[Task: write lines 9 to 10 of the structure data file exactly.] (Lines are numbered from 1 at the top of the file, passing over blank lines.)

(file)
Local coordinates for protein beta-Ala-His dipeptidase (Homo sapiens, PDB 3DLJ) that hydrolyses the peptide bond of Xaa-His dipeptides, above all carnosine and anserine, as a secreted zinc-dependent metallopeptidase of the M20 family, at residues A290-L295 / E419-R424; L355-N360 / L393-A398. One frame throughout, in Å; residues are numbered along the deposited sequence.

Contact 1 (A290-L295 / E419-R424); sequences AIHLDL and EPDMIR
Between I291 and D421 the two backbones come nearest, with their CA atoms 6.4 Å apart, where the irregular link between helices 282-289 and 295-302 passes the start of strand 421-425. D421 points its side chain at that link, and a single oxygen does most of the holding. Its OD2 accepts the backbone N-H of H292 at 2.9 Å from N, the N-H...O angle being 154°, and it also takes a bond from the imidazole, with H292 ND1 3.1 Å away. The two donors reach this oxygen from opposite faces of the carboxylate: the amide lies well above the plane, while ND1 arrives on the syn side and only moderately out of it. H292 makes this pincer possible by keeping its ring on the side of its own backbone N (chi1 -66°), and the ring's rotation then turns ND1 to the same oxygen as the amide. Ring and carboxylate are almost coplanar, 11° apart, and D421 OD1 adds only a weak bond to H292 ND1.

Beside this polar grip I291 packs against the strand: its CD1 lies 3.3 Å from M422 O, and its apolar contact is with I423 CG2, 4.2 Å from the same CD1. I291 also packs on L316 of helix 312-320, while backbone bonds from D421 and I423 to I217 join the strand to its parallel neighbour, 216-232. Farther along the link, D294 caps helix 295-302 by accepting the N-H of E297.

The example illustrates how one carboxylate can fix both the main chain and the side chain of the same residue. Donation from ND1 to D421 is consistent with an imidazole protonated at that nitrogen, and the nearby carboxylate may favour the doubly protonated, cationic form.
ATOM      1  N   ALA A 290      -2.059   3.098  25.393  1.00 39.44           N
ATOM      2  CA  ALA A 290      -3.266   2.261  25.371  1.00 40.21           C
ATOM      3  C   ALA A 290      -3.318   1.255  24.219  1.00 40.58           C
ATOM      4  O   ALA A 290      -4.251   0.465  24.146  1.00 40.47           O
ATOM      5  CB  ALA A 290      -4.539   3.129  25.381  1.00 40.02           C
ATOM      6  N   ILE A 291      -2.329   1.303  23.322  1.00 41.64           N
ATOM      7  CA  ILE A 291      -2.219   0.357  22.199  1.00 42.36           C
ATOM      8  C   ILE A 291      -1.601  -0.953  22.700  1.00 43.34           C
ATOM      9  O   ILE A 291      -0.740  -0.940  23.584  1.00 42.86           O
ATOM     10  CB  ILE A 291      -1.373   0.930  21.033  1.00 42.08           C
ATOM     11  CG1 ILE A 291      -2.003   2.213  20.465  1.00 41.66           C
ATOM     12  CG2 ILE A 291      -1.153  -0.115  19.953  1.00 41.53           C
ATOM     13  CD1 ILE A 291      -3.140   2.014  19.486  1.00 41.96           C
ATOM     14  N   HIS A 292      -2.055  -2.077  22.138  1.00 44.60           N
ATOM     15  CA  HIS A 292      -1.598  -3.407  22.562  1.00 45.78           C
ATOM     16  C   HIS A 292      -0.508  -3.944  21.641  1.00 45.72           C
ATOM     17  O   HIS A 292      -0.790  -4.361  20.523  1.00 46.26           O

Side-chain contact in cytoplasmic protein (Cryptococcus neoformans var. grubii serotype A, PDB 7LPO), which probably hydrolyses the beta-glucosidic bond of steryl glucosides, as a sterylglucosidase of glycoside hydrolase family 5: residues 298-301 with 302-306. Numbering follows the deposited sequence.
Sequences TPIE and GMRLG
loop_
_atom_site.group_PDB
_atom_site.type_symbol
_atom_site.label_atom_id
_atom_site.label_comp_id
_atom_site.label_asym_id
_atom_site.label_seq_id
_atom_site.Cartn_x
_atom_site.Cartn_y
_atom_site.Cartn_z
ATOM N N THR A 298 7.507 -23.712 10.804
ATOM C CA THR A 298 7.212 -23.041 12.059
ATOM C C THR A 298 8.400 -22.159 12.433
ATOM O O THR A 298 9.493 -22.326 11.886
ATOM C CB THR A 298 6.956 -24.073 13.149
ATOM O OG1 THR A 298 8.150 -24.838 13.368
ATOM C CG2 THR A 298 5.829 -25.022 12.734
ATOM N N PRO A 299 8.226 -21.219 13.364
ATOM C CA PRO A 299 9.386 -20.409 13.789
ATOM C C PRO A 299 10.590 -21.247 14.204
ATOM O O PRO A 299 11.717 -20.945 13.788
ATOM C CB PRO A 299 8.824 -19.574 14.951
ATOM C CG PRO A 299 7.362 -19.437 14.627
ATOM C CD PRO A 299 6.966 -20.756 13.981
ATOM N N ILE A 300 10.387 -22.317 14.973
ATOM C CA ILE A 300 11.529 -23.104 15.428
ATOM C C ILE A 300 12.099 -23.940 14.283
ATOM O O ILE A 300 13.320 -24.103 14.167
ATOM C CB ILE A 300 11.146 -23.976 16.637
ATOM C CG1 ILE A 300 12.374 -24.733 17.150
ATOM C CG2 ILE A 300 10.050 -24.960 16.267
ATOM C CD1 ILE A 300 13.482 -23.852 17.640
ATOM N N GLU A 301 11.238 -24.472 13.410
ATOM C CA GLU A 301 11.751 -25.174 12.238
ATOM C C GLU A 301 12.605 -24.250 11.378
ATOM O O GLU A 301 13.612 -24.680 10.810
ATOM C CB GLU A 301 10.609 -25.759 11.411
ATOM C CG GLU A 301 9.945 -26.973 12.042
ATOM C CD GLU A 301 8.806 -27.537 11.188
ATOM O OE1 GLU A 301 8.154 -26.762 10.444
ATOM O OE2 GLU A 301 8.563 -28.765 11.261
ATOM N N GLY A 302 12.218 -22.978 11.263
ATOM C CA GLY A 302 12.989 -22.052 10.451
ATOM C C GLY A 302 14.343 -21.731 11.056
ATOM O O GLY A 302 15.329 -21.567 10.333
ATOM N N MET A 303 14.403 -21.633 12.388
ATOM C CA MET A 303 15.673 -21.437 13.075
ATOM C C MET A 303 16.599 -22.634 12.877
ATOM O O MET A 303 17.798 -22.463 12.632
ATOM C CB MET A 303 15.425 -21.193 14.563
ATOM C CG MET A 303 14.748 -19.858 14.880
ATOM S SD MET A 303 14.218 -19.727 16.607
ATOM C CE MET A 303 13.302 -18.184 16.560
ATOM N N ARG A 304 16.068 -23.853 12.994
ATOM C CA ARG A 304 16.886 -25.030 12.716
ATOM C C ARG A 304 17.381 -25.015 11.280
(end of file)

ATOM      4  O   ALA A 290      -4.251   0.465  24.146  1.00 40.47           O
ATOM      5  CB  ALA A 290      -4.539   3.129  25.381  1.00 40.02           C